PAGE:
Deep Dive Girard-Perregaux Tourbillon With Three Flying Bridges Bucherer Blue
What do you get — to borrow a joke construction that’s older than time itself — if you cross the creative laboratory belonging to one of the biggest watch retailers in the world with a Swiss maker whose place in horological history was assured when its tourbillon with three bridges won a gold medal at the 1889 International Exposition in Paris?
The answer is the unique creation you see before you: the Girard-Perregaux Tourbillon With Three Flying Bridges Bucherer Blue, only 18 pieces of which will be available worldwide. One for serious horological connoisseurs, as well as savvy collectors, the piece’s ultra-skeletonised movement means that the piece of horological theatre contained within its two-sapphire-crystal-glass boxes — the ‘levitating’ movement (the oldest movement still in production) — can be appreciated in all its glory. Serious watch buffs out there, take note: the inner workings appear to defy gravity due to the way the three bridges support the gear train, barrel and tourbillon while also acting as the mainplate. Meanwhile, the three bridges movement embodies all of Girard-Perregaux’s savoir-faire, and is, according to Patrick Pruniaux, “an homage to the past and preview to the future alike”. The strokes of micro-engineering genius don’t end there, though. The large barrel drum allows a greater spring length, ramping up the power reserve to around 60 hours, while the high-density white-gold micro-rotor results in optimal winding.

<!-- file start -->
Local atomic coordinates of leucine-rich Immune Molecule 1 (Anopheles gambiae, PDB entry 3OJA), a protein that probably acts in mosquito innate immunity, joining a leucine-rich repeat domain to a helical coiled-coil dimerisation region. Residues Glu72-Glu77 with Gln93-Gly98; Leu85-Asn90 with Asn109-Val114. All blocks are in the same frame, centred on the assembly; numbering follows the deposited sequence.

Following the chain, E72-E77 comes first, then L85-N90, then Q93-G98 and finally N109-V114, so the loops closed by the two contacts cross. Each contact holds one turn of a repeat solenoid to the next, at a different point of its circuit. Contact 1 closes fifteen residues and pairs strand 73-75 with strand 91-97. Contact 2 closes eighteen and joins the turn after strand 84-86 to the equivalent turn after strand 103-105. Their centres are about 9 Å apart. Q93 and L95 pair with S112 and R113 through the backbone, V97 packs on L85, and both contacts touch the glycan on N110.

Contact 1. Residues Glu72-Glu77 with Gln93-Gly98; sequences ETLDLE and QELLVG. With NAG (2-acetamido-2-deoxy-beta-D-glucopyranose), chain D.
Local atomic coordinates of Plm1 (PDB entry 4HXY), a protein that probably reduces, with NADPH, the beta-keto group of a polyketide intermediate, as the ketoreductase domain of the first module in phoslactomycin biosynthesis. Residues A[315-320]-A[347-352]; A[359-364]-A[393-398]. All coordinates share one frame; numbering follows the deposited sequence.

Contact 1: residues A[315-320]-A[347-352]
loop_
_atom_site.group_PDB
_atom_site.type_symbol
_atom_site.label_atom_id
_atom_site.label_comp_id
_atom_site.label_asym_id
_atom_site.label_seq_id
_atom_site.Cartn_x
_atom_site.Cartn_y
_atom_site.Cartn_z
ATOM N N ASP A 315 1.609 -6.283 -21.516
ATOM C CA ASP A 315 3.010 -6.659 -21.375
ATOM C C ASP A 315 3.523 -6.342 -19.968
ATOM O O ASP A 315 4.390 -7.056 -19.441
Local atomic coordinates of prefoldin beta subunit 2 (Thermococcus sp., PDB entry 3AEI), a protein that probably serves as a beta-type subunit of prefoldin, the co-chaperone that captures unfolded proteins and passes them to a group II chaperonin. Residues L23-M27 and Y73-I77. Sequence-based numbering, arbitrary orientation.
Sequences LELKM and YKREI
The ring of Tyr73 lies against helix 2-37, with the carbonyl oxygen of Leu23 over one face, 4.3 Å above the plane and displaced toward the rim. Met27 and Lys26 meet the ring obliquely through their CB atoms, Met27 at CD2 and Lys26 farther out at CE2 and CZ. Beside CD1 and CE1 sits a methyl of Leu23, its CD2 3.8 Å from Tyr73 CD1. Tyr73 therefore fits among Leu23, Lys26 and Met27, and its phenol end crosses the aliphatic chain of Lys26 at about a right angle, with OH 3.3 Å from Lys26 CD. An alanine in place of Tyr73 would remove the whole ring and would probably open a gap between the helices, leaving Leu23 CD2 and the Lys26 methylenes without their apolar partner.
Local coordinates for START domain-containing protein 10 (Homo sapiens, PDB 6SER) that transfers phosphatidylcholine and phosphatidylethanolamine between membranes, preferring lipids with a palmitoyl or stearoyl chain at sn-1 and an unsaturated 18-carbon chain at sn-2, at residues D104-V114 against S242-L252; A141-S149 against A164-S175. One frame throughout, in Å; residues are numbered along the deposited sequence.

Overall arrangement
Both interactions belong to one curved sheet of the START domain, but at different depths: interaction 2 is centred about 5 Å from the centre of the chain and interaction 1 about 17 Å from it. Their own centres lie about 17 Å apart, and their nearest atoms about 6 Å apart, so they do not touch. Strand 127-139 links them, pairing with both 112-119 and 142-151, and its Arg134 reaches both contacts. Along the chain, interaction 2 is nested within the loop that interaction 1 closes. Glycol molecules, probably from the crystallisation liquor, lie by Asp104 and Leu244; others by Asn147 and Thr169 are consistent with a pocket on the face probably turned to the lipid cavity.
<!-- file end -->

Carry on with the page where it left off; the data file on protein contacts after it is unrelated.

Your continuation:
The now iconic ‘Neo’-shaped bridges, first introduced in 2014, have a huge impact when it comes to how open worked the watch appears to the observer. “This shape is inspired by the modern architecture of bridges with open-air spaces, which have a strong structural rigidity and at the same time a sense of lightness in their design,” Pruniaux adds. “The bridges in GP’s watches are mainly built with titanium, a light and strong material as well, and are completely manufactured by CNC [computer numerical control] machines to reach the open-air result in the shape.” What these two brands are capable of, particularly in tandem, can be seen as a bellwether, an indication of what innovative directions haute horology might go in next. Are we set to enter a new phase when it comes to unobstructed interior workings? “The sapphire crystal ‘box’ strengthens the aerial feeling of the watch design,” Pruniaux says. “It offers, both at the front and at the back, a breathtaking view on the intricate mechanics, illustrating GP’s expertise at making the invisible visible. The 79-components tourbillon cage weighing a mere 0.25 grams takes the form of a lyre, a trademark present on all Girard-Perregaux tourbillons since the early tourbillon pocket-watches signed by Constant Girard.” The piece, he adds, is one of the most potent expressions of Girard-Perregaux’s ability to marry the notions of aesthetics and functionality: “The movement in this piece is executed so beautifully that it stands on its own to become the face of the watch. It represents GP’s capacity to reinvent themselves while remaining true to their past and DNA.”